> languages it supports. What would be the best way to add support for new
> languages?

There's no canonical form of "language support" in Lucy.  There are only
Analyzers which happen to be tuned for content in a specific language.

What Analyzers do is tokenize and normalize content.  You start with a Unicode
text string.  Let's say it's the following:

    Eats, Shoots and Leaves.

If you perform no analysis, the only search which will match that field is
the exact term query `Eats, Shoots and Leaves.` -- because there's only one
entry in the term dictionary and that's it.

    # Tokens produced by analysis chain and stored in index:
    ['Eats, Shoots and Leaves.']

If you use an Analyzer which only splits on whitespace, you will become able
to search for individual terms, but your searches will be case-sensitive and
punctuation will get in the way.  For example, a search for `Leaves` will fail
but a search for `Leaves.` will succeed.

    ['Eats,', 'Shoots', 'and', 'Leaves.']

If you use an Analyzer which splits on whitespace and is intelligent about
removing punctuation, that problem is solved.

    ['Eats', 'Shoots', 'and', 'Leaves']

If you add case folding to the analysis chain, then searches for both `leaves`
and `Leaves` will succeed.

    ['eats', 'shoots', 'and', 'leaves']

(Note that no matter which Analyzer you use, the same transform must be
applied at search time in order to match.)

If you add an English Snowball stemmer, then searches for both `leaves` and
`leave` will match (though not `leaf`, which stems to `leaf` using Snowball
EN).

    ['eat', 'shoot', 'and', 'leave']

So... to implement "language support" for another language, you need to create
an Analyzer which implements a Transform() method which applies
tokenization and normalization appropriate for that language.

Does that make sense?

Marvin Humphrey
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Re: [lucy-dev] Rolling out your own analyzer.

Bruno Albuquerque
Sure, and it matches with my original understanding about what should be
done. I got doubts when I saw the modules directory with snowball in it.

Lucene appears to support a lot more languages out of the box. Are there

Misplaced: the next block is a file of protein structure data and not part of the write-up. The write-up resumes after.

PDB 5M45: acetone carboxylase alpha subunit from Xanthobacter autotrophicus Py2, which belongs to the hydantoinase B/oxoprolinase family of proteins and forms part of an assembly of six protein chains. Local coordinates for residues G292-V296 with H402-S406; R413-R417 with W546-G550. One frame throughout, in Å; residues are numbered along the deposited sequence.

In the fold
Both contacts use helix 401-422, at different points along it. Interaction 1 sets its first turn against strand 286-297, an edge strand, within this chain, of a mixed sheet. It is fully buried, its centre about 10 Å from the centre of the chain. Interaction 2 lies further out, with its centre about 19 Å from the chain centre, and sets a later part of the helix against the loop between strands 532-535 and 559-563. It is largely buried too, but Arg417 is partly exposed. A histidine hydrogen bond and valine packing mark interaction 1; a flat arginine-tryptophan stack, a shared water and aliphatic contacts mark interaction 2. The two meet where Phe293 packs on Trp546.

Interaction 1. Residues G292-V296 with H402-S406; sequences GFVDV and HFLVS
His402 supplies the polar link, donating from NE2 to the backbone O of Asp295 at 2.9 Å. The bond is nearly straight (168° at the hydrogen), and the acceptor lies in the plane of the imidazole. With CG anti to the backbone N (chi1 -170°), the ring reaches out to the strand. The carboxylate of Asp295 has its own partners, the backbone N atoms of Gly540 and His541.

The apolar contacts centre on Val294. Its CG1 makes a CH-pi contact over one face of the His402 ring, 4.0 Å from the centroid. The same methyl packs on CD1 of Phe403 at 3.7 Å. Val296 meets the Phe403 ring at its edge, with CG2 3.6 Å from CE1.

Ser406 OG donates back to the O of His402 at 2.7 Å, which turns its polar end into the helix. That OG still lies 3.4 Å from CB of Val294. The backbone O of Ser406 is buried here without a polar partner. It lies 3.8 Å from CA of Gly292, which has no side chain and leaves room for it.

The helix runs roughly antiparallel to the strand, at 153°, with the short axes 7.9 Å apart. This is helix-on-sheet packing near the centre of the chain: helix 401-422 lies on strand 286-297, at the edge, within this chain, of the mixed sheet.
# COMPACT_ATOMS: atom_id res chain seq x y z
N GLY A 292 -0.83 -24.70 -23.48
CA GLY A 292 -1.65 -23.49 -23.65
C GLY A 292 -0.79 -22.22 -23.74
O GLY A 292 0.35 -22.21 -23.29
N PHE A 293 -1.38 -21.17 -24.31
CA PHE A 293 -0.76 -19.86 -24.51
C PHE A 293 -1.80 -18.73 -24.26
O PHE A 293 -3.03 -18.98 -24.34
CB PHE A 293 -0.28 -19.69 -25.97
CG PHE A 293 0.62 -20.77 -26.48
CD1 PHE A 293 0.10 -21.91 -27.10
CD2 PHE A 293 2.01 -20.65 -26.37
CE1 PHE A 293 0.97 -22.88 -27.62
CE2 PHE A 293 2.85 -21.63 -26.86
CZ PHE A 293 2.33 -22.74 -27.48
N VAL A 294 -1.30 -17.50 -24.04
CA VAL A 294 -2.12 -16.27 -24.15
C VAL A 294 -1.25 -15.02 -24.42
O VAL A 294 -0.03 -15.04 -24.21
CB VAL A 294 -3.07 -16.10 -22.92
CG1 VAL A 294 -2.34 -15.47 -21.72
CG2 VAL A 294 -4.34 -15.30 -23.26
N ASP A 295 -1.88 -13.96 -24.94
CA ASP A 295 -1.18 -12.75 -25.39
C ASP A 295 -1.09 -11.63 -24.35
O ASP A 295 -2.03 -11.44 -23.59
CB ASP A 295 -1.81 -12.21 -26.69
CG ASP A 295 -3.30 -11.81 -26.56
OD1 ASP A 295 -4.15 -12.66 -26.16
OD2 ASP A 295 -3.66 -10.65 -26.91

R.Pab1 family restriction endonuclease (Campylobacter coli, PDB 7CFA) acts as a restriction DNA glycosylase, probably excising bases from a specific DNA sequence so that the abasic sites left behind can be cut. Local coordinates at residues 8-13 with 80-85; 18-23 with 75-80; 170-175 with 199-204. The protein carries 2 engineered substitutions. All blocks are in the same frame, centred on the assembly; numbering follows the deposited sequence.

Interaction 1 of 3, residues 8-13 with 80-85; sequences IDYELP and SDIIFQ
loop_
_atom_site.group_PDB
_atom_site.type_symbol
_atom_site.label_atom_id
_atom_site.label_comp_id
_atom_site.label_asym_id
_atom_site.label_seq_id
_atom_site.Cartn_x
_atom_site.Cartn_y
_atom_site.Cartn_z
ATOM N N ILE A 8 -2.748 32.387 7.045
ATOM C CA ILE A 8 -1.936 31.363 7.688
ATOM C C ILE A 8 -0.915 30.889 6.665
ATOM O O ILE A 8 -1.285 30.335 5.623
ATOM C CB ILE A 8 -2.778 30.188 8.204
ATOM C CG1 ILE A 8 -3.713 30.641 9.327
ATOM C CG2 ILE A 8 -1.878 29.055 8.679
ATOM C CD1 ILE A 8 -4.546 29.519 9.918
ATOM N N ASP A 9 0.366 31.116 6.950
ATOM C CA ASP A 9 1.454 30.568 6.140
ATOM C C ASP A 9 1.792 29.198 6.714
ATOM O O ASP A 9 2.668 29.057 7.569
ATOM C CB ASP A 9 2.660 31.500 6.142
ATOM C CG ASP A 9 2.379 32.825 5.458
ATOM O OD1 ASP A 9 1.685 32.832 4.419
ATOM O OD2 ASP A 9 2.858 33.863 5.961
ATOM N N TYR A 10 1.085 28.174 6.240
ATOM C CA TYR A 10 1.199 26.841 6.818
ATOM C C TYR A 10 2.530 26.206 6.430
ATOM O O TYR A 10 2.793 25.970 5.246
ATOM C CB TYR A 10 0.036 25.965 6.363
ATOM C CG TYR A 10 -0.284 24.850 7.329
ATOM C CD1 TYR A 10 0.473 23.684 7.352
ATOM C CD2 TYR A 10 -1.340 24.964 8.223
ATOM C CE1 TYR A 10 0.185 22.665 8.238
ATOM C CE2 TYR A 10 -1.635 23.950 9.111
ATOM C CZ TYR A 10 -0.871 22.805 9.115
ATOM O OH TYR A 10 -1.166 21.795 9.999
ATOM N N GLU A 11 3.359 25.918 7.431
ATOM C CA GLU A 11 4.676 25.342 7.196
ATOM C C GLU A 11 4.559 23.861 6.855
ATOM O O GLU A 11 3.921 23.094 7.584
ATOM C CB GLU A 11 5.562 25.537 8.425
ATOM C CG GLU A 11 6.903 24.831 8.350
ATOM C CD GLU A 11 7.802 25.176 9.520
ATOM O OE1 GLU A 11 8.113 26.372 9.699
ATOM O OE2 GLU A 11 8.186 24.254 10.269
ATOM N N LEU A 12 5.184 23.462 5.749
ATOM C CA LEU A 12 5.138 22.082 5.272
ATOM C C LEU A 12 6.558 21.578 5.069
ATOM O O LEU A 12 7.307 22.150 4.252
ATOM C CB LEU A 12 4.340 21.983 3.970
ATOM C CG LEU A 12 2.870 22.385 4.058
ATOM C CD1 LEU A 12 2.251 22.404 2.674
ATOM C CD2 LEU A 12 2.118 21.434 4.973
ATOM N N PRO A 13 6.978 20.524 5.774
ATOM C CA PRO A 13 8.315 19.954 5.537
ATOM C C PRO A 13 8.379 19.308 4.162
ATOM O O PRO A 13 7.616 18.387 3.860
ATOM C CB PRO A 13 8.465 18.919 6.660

plans for Lucy to support other languages? (even if Lucy has no formal
notion of language support, this is an important part of IR).

Thanks for all your help so far.


Em ter, 31 de mar de 2015 às 13:42, Marvin Humphrey <[hidden email]>
escreveu:

> On Tue, Mar 31, 2015 at 5:32 AM, Bruno Albuquerque <[hidden email]>
> wrote:
>
> > On a related question, Lucy relies on Snowball for language support
> > (normalization, stemming, stopwords) but snowball has a very limited set
> of
> > languages it supports. What would be the best way to add support for new
> > languages?
>
> There's no canonical form of "language support" in Lucy.  There are only
> Analyzers which happen to be tuned for content in a specific language.
>
> What Analyzers do is tokenize and normalize content.  You start with a
> Unicode
> text string.  Let's say it's the following:
>
>     Eats, Shoots and Leaves.
>
> If you perform no analysis, the only search which will match that field is
> the exact term query `Eats, Shoots and Leaves.` -- because there's only one
> entry in the term dictionary and that's it.
>
>     # Tokens produced by analysis chain and stored in index:
>     ['Eats, Shoots and Leaves.']
>
> If you use an Analyzer which only splits on whitespace, you will become
> able
> to search for individual terms, but your searches will be case-sensitive
> and
> punctuation will get in the way.  For example, a search for `Leaves` will
> fail
> but a search for `Leaves.` will succeed.
>
>     ['Eats,', 'Shoots', 'and', 'Leaves.']
>
> If you use an Analyzer which splits on whitespace and is intelligent about
> removing punctuation, that problem is solved.
>
>     ['Eats', 'Shoots', 'and', 'Leaves']
>
> If you add case folding to the analysis chain, then searches for both
> `leaves`
> and `Leaves` will succeed.
>
>     ['eats', 'shoots', 'and', 'leaves']
>
> (Note that no matter which Analyzer you use, the same transform must be
> applied at search time in order to match.)
>